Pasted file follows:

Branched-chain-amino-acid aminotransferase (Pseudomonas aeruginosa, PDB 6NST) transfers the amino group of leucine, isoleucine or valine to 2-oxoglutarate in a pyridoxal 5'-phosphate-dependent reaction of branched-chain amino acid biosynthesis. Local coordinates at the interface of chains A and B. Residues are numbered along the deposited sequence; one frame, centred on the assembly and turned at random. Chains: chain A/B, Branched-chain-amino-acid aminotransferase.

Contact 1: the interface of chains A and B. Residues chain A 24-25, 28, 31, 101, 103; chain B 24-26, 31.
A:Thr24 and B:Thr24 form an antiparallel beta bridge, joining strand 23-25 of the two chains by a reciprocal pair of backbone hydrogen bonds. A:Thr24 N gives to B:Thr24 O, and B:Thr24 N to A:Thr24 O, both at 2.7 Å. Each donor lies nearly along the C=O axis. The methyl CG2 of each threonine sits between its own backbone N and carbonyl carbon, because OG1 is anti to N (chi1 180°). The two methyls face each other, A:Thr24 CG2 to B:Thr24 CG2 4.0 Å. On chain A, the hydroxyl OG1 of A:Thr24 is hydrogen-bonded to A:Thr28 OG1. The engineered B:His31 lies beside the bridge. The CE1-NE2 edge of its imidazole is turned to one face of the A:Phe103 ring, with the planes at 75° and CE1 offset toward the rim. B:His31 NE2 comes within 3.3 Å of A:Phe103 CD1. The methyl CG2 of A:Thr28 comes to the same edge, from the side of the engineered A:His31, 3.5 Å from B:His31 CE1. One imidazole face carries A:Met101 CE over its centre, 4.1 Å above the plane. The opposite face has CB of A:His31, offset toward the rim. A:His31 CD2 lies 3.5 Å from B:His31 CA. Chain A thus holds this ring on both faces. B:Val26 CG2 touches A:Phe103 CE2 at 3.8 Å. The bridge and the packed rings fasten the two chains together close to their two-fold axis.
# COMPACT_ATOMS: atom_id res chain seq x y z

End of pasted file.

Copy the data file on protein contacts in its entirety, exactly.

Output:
Branched-chain-amino-acid aminotransferase (Pseudomonas aeruginosa, PDB 6NST) transfers the amino group of leucine, isoleucine or valine to 2-oxoglutarate in a pyridoxal 5'-phosphate-dependent reaction of branched-chain amino acid biosynthesis. Local coordinates at the interface of chains A and B. Residues are numbered along the deposited sequence; one frame, centred on the assembly and turned at random. Chains: chain A/B, Branched-chain-amino-acid aminotransferase.

Contact 1: the interface of chains A and B. Residues chain A 24-25, 28, 31, 101, 103; chain B 24-26, 31.
A:Thr24 and B:Thr24 form an antiparallel beta bridge, joining strand 23-25 of the two chains by a reciprocal pair of backbone hydrogen bonds. A:Thr24 N gives to B:Thr24 O, and B:Thr24 N to A:Thr24 O, both at 2.7 Å. Each donor lies nearly along the C=O axis. The methyl CG2 of each threonine sits between its own backbone N and carbonyl carbon, because OG1 is anti to N (chi1 180°). The two methyls face each other, A:Thr24 CG2 to B:Thr24 CG2 4.0 Å. On chain A, the hydroxyl OG1 of A:Thr24 is hydrogen-bonded to A:Thr28 OG1. The engineered B:His31 lies beside the bridge. The CE1-NE2 edge of its imidazole is turned to one face of the A:Phe103 ring, with the planes at 75° and CE1 offset toward the rim. B:His31 NE2 comes within 3.3 Å of A:Phe103 CD1. The methyl CG2 of A:Thr28 comes to the same edge, from the side of the engineered A:His31, 3.5 Å from B:His31 CE1. One imidazole face carries A:Met101 CE over its centre, 4.1 Å above the plane. The opposite face has CB of A:His31, offset toward the rim. A:His31 CD2 lies 3.5 Å from B:His31 CA. Chain A thus holds this ring on both faces. B:Val26 CG2 touches A:Phe103 CE2 at 3.8 Å. The bridge and the packed rings fasten the two chains together close to their two-fold axis.
# COMPACT_ATOMS: atom_id res chain seq x y z